Cosmo had a couple of tiny studies where he supposedly kept in touch with higher things, including his own thoughts.  I was struck by one painting and looked it up later.  This is a version of Alexandre the Great meeting the philosopher Diogenes, who supposedly lived in a tub.

The solider-king approaches the philosopher and asks, "is there anything that I can do for you?"  Diogenes supposedly replies, "yes.  You can move. You're blocking the sun."

Florence was flooded with competing philosopher-kings and yet the spirit of the place is the tacit immunity of the artists and artisans and philosophers to royal power.  The solider-kings tore up one beautiful city or another on a regular basis.  The artists and artisans put them back together, better than before.

In the US, the whiff of doom comes from the absence of this artistic-artisinal counterpower in political practice, and also in political theory.  It's a series of powers that lie in wait everywhere, but that in general don't recognize themselves as counterpowers at all. 

Then there are my artist friends Cora, Erik, and Ines, who do.

1 comment:

Anonymous said...

we went to santa croce the other day, and i got a sudden anger, on how these things are shown and communicated. what is left from all those banking investors is there pure representation. although the giotto is sooo beautiful! i had to think about those strange collectors running around in berlin, 30 year olds, with large family heritages and money to spend on whatever. the public hand, who supposedly does not have money anymore sneaks into their asses to keep up some shows at all. i was wondering what will be left of us. maybe some will survive only in their collections. it made me very sad, and i thought: there need to be another wirting of this renaissance, a writing that does not only speak about the great art, but as well about the investors and what kind of people those were. then i found another text by warburg, whom i am studying at the moment. he has specifically researched, who Sassetti, the main economical guy of the Medicis, was. trying to get to a formulation of the psychy of the early renaissance men. he followed Sassetti's writing and the discussions he had with some churches around the realization of his chapel. warburg speaks about the relation of writing, using the inherited gestures from the medival times, but as well those that are reused and adapted from the antique. quite interesting.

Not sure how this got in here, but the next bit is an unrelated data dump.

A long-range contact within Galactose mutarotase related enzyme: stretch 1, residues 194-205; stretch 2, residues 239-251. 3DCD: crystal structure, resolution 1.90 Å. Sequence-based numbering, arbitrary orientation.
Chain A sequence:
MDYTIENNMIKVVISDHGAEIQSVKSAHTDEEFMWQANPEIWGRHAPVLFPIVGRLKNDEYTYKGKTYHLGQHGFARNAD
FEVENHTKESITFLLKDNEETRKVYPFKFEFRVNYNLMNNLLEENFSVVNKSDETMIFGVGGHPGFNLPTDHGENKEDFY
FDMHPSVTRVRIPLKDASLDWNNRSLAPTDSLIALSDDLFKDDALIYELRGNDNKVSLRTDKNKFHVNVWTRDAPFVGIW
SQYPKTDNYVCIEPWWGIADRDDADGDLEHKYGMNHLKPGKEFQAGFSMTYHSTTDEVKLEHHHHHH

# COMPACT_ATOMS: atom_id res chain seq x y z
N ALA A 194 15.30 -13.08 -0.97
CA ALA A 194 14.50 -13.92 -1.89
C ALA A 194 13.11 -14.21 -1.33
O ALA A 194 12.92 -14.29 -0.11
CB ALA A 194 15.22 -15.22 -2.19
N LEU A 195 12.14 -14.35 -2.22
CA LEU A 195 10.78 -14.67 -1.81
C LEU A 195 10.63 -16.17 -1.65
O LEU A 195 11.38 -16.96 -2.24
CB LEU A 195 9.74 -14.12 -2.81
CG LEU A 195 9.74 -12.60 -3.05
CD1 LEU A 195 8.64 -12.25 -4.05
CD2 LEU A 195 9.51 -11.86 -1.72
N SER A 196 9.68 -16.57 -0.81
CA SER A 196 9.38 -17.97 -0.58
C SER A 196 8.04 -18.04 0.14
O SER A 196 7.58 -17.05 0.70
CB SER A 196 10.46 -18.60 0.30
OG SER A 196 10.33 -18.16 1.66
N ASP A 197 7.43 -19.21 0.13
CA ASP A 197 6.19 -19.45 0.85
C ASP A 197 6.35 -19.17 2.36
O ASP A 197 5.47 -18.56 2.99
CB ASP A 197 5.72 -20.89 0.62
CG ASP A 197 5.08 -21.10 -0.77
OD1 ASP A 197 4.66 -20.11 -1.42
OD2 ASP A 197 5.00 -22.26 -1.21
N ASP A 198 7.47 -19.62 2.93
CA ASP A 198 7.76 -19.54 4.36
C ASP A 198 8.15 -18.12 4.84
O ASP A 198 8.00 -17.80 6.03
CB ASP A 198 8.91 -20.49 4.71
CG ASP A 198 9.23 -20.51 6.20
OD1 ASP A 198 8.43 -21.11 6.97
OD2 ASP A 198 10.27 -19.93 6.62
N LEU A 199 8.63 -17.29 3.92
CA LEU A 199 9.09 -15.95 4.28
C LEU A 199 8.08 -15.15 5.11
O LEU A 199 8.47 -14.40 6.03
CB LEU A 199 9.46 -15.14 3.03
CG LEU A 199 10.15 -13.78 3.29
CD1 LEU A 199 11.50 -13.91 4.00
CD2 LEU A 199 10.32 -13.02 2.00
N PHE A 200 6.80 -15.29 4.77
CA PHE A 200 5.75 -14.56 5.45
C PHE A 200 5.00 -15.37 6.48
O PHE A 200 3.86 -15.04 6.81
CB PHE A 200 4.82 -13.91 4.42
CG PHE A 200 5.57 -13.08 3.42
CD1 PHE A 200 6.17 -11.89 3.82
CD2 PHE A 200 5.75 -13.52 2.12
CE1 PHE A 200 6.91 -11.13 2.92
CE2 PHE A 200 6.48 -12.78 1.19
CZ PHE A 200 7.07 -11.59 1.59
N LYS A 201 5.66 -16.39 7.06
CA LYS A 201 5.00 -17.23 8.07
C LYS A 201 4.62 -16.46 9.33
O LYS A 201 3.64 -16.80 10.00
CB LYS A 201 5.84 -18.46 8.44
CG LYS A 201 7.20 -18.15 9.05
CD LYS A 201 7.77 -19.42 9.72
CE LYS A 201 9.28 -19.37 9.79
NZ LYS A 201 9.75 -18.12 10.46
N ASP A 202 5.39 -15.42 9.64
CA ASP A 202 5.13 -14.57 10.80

in short: the counterpowers are not as strong. and i am not so sure that ghirlandaio was one of them. although, i accept, that the rebuilding and the beauty, marks something as a counter-power as well....

thanks for believing.